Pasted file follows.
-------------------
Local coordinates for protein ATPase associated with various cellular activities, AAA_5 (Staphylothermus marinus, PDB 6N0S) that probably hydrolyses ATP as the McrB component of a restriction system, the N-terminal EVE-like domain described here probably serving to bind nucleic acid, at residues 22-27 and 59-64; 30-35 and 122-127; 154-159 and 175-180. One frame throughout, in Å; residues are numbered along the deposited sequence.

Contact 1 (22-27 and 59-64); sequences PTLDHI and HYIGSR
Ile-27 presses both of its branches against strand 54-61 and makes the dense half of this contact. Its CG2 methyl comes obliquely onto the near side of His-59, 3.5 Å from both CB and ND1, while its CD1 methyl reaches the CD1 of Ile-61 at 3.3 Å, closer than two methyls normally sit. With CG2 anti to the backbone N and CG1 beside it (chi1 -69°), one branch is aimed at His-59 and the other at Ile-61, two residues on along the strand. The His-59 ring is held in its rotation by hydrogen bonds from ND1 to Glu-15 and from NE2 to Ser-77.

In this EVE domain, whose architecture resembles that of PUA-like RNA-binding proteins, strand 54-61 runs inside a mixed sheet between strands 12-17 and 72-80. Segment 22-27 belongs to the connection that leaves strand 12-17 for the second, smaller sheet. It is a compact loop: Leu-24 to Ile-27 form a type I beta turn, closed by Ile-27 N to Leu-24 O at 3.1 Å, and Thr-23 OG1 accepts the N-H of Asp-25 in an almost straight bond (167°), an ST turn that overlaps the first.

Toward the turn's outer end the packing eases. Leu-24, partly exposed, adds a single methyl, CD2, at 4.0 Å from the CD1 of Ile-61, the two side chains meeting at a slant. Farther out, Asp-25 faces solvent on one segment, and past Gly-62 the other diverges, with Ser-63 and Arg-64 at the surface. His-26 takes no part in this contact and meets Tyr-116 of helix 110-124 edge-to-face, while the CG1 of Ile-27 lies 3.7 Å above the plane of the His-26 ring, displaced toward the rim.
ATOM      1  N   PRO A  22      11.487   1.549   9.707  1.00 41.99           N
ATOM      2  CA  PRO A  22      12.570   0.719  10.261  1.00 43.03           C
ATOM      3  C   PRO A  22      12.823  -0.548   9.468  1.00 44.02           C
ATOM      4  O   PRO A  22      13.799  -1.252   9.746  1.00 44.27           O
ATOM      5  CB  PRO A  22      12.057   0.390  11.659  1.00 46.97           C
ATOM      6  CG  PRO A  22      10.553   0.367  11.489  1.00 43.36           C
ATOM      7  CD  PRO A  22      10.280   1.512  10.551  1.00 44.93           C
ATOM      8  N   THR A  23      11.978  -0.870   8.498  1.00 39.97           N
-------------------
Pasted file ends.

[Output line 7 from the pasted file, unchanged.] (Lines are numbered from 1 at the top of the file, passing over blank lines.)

ATOM      2  CA  PRO A  22      12.570   0.719  10.261  1.00 43.03           C